The key players in this segment are both from the Volkswagen Group – the Skoda Superb Estate and the Volkswagen Passat Estate. Both are huge inside, offer a high level of interior quality and a strong engine range. The Superb is the biggest estate in the class and a bit cheaper, whereas the Passat is slightly less spacious but posher.
Quality and finish
There are a good number of soft touch surfaces inside the Vauxhall Insignia Sports Tourer. There are hard plastics in here of course, but they are better hidden than in some competitors, though the Skoda Superb and Volkswagen Passat are noticeably nicer. Their buttons and switches have an oily smooth operation that’s absent in the Vauxhall.
There are also some flashes of chrome effect and a lot of gloss black surfaces to mix things up a little, but it doesn’t feel particularly special in comparison to the competition or even less expensive Vauxhall models.
As standard, Insignia Sport Tourers are fitted with a 7-inch touchscreen infotainment system, featuring DAB radio, Bluetooth for phone operation and audio streaming. You also get Apple CarPlay and Android Auto so you can use your phone’s apps on the car’s big screen.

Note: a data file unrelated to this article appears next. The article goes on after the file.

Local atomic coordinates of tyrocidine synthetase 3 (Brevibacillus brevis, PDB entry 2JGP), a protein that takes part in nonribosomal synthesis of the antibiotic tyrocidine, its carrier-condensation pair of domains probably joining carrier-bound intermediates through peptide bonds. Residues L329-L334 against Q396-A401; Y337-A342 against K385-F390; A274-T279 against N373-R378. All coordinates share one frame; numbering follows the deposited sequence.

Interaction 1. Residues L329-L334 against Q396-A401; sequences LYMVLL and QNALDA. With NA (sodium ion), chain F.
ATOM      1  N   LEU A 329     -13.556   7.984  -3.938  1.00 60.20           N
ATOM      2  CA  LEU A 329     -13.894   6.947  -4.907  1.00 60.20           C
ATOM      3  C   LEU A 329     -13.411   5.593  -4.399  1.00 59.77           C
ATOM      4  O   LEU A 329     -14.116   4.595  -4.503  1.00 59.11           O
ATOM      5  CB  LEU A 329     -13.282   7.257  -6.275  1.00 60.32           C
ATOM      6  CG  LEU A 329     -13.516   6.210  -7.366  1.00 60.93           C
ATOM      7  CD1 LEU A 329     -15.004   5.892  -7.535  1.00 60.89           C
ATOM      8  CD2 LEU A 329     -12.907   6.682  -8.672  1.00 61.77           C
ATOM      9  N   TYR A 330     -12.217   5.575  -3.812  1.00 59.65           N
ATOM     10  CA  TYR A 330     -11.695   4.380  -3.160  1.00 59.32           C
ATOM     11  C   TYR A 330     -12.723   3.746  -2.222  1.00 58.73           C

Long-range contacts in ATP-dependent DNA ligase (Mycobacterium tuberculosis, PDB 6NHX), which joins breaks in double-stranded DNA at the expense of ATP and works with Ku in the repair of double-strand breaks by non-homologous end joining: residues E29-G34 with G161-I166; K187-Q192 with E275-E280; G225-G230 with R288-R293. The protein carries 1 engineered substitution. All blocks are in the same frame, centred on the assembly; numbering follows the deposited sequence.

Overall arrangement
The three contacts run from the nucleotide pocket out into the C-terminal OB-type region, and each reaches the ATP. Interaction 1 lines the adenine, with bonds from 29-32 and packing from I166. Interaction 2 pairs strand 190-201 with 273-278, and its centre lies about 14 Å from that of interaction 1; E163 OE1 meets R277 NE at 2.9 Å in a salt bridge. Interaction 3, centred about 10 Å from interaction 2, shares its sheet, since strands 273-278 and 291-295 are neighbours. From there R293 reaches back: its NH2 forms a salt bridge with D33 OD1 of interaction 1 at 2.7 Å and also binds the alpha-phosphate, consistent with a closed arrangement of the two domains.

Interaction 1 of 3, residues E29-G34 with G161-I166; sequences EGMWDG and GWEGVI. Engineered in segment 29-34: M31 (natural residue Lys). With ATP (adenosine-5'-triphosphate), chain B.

To use, the touchscreen system is not always as intuitive as you might hope. The basic 7-inch screen is reasonably sized but the colour scheme for the graphical display is quite pale, with black and red text on a white background, you need to fiddle with the settings to generate much in the way of contrast within the image. The response of the screen to inputs is good, but as with all touchscreen systems it can be tricky to operate as you bump down the road.
Nav models upgrade this system to an 8-inch screen and, as you’d have guessed, add sat nav with European mapping as standard. Elite Nav models also include a BOSE premium audio system and a digital instrument display.
Space and practicality
There’s no doubt that the Insignia Sports Tourer is a big car, so you’d expect there to be a decent amount of space inside.
For front seat passengers it is luxuriously spacious. There’s a wide range of seat adjustment so you can roll them back for long legs or crank them up for a better view out.
It’s similarly spacious in the rear too. In fact, the Insignia Sports Tourer is not far behind the Skoda Superb in terms of rear space. Headroom is excellent as the roofline doesn’t really dip down until it has passed the rear seats, while legroom is so generous that you can place one six-footer behind another without any concerns of discomfort.